Super User is a question and answer site for computer enthusiasts and power users. It's 100% free, no registration required.

Sign up
Here's how it works:
  1. Anybody can ask a question
  2. Anybody can answer
  3. The best answers are voted up and rise to the top

In IPv4 world, when you want to talk to another computer, you ask which MAC address claims a given IPv4 address, the arp who-has ... tell ... exchange as per tcpdump, and a cache of such mappings from IPv4 to MAC addresses is usually available though arp -an.

What about IPv6, with manual configuration? IPv6 addresses don't show up on arp -an.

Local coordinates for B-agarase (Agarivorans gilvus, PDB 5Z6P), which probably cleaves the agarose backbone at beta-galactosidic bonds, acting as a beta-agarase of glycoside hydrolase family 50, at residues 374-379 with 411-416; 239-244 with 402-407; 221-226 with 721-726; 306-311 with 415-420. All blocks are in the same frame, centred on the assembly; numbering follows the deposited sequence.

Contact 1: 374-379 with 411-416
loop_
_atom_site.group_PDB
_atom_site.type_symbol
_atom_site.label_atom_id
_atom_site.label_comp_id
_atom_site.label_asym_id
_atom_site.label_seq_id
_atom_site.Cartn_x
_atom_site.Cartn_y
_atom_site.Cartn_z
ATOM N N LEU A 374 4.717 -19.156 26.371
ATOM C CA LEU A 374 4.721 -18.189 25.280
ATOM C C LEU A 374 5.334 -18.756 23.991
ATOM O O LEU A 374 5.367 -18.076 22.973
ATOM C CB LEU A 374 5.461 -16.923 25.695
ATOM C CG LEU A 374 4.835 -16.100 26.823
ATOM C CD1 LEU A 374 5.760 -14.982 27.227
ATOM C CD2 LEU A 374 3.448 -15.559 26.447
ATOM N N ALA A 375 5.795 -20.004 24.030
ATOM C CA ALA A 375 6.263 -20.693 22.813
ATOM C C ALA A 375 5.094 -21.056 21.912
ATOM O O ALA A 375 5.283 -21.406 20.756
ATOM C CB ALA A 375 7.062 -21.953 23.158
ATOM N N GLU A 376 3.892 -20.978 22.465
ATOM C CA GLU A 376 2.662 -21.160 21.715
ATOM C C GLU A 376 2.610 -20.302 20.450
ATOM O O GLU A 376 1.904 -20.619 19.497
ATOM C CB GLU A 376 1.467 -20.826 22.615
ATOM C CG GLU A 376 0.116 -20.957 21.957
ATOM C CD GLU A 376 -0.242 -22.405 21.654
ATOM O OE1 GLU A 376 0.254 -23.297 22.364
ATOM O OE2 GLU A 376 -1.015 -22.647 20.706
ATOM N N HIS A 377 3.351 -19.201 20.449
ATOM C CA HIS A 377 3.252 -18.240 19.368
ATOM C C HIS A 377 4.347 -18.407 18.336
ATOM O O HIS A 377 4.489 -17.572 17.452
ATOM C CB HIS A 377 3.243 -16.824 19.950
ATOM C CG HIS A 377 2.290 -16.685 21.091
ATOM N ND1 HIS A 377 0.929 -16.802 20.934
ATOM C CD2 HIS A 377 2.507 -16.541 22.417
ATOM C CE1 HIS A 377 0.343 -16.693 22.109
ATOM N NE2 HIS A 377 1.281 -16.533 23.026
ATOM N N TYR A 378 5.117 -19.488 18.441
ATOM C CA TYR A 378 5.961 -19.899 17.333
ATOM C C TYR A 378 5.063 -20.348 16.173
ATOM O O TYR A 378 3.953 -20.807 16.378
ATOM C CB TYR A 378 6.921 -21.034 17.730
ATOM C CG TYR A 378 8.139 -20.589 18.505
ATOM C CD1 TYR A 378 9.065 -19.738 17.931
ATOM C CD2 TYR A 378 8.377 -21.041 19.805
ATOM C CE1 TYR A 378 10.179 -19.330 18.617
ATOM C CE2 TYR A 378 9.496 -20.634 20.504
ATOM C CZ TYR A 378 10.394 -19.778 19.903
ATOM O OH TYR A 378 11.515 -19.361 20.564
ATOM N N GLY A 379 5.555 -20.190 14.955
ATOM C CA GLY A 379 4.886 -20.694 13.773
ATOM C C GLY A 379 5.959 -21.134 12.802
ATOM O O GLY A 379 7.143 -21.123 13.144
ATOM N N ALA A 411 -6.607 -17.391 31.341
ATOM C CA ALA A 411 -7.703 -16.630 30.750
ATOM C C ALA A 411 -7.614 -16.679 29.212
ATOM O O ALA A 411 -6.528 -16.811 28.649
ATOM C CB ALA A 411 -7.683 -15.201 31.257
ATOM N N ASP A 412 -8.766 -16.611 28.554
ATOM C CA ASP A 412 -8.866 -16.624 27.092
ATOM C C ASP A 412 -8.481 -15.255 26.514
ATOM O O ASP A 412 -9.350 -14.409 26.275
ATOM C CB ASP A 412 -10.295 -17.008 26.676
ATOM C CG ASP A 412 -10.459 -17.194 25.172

How does one computer discover another one over IPv6 within the same prefix?

share|improve this question
up vote 1 down vote accepted

Neighbor Discovery Protocol (NDP) is the IPv6 equivalent of the Address Resolution Protocol (ARP), and on the Unix flavors I'm most familiar with (mostly BSDs) the ndp(8) command is the IPv6 equivalent of the arp(8) command.

The command-line options for ndp are often the same as for arp, so ndp -an does exactly what you'd expect.

share|improve this answer
And ip -6 neigh under Linux. See this question – Dubu Jul 19 '13 at 9:46

Your Answer


By posting your answer, you agree to the privacy policy and terms of service.

Not the answer you're looking for? Browse other questions tagged or ask your own question.